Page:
Practically, in order to travel to such a secluded point, we would need to take a boat from the coast of Chile (or from Easter Island) and would spend around 15 days to reach our destination while still needing to carry provision for the return 15 days (making it a month round trip). Further, such a place is located at the center of the South Pacific Gyre: an enormous rotating current that actually prevents nutrient-rich water from flowing into the area. In fact, it is possible that no more than a couple of fellow humans has ever reach such a point (Spanish director Guille Cascante and competitive sailor Didac Costa officially passed over it in 2018).
The point of inaccessibility is a truly isolated place from our perspective, yet without any food sources, it is impossible to sustain any significant amount of life in this part of the ocean (other than the bacteria and small crabs that live near the volcanic vents on the seafloor below), specially compared to shallower waters.
Interestingly enough, during our stay at Point Nemo, the closest humans would be the astronauts aboard the International Space Station that would pass 400 km (248miles) above our boat every 90 minutes or so. This means Point Nemo is so remote that astronauts in orbit are 4 times closer that any tourist at Easter Island (The closest piece of land). This represents a minor inconvenience, since any help in case of emergency would be days away, for there are no shipping routes that pass nearby and no practical reasons for anyone to go there.
Yes, we would be far from others and quite isolated. Yet, we would have minimal survival possibilities, since the environment is poor for fishing and resource acquiring, while help in case of emergency would be days away. We can go to such a place, get our look-after solitude for a minute, but ultimately be only visitors. And, by the way, Point Nemo antipodal point is a desolate piece of desert in western Kazakhstan. So at least we would get to a semi-remote place on land if we choose to travel back to civilization plotting a travel route across the earth core in a straight line.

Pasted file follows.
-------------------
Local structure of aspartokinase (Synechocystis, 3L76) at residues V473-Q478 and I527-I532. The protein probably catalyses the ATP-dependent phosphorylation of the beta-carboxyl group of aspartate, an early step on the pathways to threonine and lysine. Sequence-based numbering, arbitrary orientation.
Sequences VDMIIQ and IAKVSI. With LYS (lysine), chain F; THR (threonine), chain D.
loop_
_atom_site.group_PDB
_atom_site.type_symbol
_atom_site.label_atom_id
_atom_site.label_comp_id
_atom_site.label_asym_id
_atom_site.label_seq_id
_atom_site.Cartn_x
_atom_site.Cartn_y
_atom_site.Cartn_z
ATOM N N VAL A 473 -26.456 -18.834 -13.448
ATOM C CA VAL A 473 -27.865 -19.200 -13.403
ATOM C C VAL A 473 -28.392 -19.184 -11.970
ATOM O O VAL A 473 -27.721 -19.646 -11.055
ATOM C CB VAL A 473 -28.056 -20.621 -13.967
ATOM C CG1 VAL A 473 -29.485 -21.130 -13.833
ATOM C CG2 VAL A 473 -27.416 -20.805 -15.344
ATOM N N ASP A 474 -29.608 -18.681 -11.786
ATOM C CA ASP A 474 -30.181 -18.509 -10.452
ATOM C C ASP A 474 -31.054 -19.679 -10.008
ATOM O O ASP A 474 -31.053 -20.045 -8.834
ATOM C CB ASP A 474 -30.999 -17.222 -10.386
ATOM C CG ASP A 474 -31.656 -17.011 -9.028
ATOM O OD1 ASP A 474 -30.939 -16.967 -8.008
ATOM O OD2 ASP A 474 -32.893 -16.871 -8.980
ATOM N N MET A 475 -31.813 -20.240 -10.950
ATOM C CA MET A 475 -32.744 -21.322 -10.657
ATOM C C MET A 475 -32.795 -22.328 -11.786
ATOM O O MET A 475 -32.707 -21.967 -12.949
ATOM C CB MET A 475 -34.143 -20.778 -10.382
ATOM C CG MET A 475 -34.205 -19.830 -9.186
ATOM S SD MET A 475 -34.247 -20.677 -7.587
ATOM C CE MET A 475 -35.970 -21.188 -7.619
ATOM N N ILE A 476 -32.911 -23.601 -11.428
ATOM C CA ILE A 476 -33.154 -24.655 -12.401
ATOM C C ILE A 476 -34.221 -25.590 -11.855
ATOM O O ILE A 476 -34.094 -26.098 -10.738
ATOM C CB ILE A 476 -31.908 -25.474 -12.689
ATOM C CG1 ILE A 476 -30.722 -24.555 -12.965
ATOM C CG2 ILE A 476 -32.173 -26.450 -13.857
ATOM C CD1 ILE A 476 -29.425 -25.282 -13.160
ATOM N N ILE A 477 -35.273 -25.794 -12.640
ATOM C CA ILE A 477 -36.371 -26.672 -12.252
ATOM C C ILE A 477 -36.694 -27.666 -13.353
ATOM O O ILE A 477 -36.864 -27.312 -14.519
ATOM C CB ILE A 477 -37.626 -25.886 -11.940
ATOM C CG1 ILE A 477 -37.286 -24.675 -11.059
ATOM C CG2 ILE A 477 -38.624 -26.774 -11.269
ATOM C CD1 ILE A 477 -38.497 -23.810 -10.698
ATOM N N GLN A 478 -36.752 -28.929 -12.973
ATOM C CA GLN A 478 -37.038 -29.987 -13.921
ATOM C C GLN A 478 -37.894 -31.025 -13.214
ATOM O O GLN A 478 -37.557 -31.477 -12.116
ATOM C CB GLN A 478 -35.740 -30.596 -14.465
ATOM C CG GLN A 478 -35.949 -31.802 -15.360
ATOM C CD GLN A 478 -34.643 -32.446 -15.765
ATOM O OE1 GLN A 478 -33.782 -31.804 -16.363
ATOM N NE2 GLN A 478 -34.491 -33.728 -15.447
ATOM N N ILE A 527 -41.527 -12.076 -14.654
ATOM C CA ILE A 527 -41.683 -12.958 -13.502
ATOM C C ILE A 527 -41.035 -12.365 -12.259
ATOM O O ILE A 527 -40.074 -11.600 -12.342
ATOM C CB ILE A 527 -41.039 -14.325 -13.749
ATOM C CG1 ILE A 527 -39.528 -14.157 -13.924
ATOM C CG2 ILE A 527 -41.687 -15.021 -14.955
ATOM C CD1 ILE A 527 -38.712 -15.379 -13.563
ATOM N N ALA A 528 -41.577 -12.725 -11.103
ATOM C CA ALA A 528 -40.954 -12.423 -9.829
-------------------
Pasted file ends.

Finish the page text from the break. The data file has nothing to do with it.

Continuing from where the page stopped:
- The Farthest point away from others… and still be able to live a normal life on earth.
The antipodes were not helpful in our search for solitude and distance while point Nemo only offered isolation that is somewhat impractical. If we then pivot into finding the place we could get away from civilization, on land, and still carry a normal life; where would it be?
Tristan da Cunha, and island in the south Atlantic, which lies midway between Africa and South America is the answer. With a population of 265 people, 300 cattle and 500 sheep; all living in around 4.0468 Square kilometers (around 1,000 acres) of poor scraping land, it is an isolationist paradise. It is a British Overseas Territory with its own constitution, there is no airstrip of any kind: the only way of travelling in and out of Tristan is a six-day trip from South Africa by boat. A trip that only happens, commercially, once a month.
This is a prime option if we want to get into an isolated and remote place and still live a normal life. Actually, in 2016 the island officials advertised in the National Farmers Union of the UK as an idyllic place for farmers to come, describing the place as having a problematic financial system (no credit cards) with difficulties to self-maintain just from lobster exports and limited revenue from tourism. Now, they are on the search for a farmer who can transform the land to harvest fruits, vegetables and other crops reducing its reliance on imported foodstuffs.
The island only got its own postcode 10 years ago and it is the farthest we can to escape and still be within civilization. But what about if we want to escape civilization, to a place so remote and inaccessible, that no one could ever reach us because the laws of the universe would impede so. Let us move our sight towards space itself.
Continue with Part 2 here…